Mandi: No apathy allowed
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Please tell us a little bit about yourself. Who you are, where you come from, when you moved to Berlin, etc.
I’m an American public health geek living in Deutschland with my German sweetheart since 2008. After more than two years in Hamburg, we now call Berlin home. I also live part-time in Bremen while pursuing my PhD. Before arriving in Germany, I grew up in Seattle, lived in Uganda after university, and blogged my way through New York City.
When and why did you decide to start blogging about your experiences?
I blogged for several years while living in New York, so it seemed natural to continue sharing my adventures after arriving in Germany.
Do you have any favorite blog entries of yours?
Yep! I spent the first year or two in Germany really trying to master the language, and was so happy when I conquered the Goethe Zertifikat C1 test. After a year in Berlin, I was thrilled to run my seventh half marathon in my new hometown. And my four-year anniversary in Germany was also a good time to reflect on my experiences so far as an expat.
Tell us about the ways your new life in Berlin differs from that back home. Did you have trouble getting used to the new circumstances? Did you experience culture shock?
After having already lived awhile in Germany before moving to Berlin, most of the culture shock associated with adjusting to life in Deutschland had already dissipated. In fact, if anything, living in Berlin feels like a perfect fit. I love the international flair of the city, with its delicious food and restaurants, plenty of art and great music, and its undeniable energy. It’s the one German city where I really feel like myself.
Do you think you were fully prepared for what awaited you in Berlin? If you could, would you change some decisions/preparations you made?
There weren’t too many surprises in moving to Berlin, mostly because we had spent so much time in the city beforehand and my sweetheart lived there when he was in university. But if you want to talk about my move from New York to Hamburg, that was something else entirely! Although I arrived with a research fellowship in hand and a pretty good support network along with it, I was a bit surprised at just how exhausting it was to constantly be speaking another language and be gauging cultural expectations. If I could do it again, I would be more patient with myself.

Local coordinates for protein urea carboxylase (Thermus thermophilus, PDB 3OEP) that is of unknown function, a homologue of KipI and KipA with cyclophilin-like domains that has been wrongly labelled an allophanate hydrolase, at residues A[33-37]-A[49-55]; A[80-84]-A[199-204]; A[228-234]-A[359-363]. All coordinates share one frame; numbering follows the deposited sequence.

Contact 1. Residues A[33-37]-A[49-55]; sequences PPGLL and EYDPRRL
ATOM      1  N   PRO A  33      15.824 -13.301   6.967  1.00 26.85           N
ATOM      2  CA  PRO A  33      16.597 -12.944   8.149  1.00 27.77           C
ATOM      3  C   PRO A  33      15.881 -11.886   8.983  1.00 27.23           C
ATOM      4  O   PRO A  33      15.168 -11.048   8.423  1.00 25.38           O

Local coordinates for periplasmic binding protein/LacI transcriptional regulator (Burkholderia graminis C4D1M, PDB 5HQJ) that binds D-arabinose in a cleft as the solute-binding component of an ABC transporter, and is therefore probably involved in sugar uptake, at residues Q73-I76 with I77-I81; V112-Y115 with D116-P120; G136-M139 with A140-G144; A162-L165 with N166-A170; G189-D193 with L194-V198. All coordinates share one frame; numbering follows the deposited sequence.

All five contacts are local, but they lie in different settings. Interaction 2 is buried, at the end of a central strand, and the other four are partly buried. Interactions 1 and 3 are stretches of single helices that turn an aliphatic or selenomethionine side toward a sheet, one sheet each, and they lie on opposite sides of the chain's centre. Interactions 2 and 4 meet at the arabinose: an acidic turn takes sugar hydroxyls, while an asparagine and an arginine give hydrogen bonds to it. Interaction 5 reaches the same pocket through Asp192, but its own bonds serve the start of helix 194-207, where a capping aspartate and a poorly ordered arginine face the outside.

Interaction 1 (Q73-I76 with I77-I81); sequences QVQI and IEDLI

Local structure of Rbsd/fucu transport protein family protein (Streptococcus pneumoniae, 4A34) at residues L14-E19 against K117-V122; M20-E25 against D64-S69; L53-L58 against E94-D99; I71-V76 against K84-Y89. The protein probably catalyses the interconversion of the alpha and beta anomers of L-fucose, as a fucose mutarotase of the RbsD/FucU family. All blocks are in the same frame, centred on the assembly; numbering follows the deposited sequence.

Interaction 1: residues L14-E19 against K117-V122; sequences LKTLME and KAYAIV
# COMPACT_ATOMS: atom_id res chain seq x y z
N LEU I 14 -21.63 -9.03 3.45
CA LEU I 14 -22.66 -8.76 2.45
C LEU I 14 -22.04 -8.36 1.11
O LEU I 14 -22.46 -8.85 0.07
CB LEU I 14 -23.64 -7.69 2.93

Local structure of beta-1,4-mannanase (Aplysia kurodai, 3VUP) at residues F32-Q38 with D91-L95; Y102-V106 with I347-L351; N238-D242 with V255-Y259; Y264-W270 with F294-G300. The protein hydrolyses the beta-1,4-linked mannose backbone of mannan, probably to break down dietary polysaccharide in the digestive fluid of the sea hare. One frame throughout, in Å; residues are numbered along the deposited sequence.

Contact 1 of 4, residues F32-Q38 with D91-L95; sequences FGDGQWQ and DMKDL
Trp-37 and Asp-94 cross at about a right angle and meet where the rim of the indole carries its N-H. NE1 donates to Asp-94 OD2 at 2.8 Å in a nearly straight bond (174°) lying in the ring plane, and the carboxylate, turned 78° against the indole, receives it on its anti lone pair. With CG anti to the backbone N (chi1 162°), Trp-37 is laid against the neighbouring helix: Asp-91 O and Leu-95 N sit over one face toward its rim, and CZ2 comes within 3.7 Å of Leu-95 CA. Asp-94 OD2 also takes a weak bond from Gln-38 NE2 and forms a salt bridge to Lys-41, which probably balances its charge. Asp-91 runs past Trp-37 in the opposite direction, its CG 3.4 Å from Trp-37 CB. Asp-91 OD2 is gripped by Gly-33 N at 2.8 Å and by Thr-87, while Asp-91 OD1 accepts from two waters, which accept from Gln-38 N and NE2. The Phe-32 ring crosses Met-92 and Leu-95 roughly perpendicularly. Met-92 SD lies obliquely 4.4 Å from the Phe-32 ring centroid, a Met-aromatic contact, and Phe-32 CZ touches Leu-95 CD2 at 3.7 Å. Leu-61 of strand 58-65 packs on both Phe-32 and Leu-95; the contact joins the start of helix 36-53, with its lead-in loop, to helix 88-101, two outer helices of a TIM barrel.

Every expat knows that expat life comes with some hilarious anecdotes and funny experiences. Care to share one with us?
One of my very first Deutsche Bahn train rides was on an ICE from Berlin to Hannover. I climbed aboard, found myself a seat, and made myself comfortable. I remember thinking: ‘Wow, I knew German trains were better than Amtrak, but I had no idea they were SO spacious and comfortable!’ It was only after the conductor came around checking tickets that I discovered I was sitting in the first class wagon. Whoops! I had to promptly gather my bags and head back to second class. I knew it was too good to be true!
Which three tips would you like to give future expats before they embark on their new life in Berlin?
- Start learning the language before you arrive. If you already have a basic foundation in German, it’s going to make your immersion once you arrive so much easier, and you’ll become fluent much faster. Although it’s possible to get by in Berlin on only English, life is definitely more comfortable if you can master some of the German language.
- Visiting the sauna is really is the best way to cope with the gray, cold months of winter. But make sure to brush up on sauna etiquette before you go -- the Germans take their saunas very seriously!
- The German bureaucratic system can be overwhelming, so always keep all your important documents together in one easily accessible folder, and bring this with you every time you visit any of the Behörde, even if you don’t think you’ll need all the documents. Trust me on this one.
How is the expat community in Berlin? Did you have a hard time finding like-minded people or fellow expats?
Of all the places in Germany you could choose to live, Berlin probably has the most vibrant expat community. There are so many people who share my same interests and hobbies, and it’s easy to find interesting events via online expat websites. That being said, it’s also important to build a community of native Berliners and Germans in order to really integrate into the city’s culture.
How would you summarize your expat life in Berlin in a single, catchy sentence?
Native Seattleite, former Brooklynite, now living in Berlin: exploring the city, drinking coffee, and running where I can.